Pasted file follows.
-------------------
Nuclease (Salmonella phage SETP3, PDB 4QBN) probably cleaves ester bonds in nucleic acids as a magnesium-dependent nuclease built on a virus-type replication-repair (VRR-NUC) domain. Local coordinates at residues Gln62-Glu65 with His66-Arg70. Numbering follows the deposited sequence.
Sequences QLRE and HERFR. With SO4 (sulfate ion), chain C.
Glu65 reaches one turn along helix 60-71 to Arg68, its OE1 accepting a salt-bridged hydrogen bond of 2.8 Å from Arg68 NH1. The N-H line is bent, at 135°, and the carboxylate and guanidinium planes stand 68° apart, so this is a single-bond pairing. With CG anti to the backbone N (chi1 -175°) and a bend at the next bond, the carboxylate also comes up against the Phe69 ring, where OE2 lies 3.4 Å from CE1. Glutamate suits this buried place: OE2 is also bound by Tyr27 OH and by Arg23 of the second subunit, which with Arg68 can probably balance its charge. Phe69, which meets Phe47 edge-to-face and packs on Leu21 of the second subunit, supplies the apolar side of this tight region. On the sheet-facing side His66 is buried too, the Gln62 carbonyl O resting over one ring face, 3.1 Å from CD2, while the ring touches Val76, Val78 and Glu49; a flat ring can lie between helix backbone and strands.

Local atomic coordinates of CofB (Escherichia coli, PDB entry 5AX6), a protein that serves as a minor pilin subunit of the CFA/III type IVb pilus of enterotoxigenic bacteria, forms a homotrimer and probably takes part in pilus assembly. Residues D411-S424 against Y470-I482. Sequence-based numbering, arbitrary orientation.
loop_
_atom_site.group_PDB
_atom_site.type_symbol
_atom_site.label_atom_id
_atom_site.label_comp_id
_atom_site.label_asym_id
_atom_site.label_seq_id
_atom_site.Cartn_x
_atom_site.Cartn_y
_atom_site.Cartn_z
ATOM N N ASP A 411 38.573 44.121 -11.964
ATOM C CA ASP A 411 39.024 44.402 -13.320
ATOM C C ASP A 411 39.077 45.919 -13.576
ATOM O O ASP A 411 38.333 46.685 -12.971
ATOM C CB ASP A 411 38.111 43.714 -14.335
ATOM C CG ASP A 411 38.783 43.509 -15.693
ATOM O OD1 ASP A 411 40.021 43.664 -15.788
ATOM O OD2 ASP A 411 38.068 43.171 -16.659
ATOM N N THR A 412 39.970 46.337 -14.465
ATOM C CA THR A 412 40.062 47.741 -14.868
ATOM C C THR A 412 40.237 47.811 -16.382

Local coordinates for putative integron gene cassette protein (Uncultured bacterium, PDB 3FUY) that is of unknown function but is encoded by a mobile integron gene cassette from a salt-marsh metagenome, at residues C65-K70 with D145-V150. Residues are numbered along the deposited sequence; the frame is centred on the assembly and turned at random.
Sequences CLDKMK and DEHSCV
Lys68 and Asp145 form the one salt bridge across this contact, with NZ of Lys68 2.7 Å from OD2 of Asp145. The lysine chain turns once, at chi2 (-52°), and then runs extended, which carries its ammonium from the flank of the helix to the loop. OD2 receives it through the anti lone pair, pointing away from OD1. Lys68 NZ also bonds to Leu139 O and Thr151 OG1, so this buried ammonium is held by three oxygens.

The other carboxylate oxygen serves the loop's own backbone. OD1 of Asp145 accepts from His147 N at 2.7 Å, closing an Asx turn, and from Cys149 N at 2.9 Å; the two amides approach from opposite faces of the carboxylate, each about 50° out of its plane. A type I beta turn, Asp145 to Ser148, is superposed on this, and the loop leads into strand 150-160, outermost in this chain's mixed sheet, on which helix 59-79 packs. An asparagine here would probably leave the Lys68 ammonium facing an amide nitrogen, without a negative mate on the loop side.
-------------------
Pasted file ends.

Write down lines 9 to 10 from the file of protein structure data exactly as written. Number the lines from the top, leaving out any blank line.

_atom_site.label_comp_id
_atom_site.label_asym_id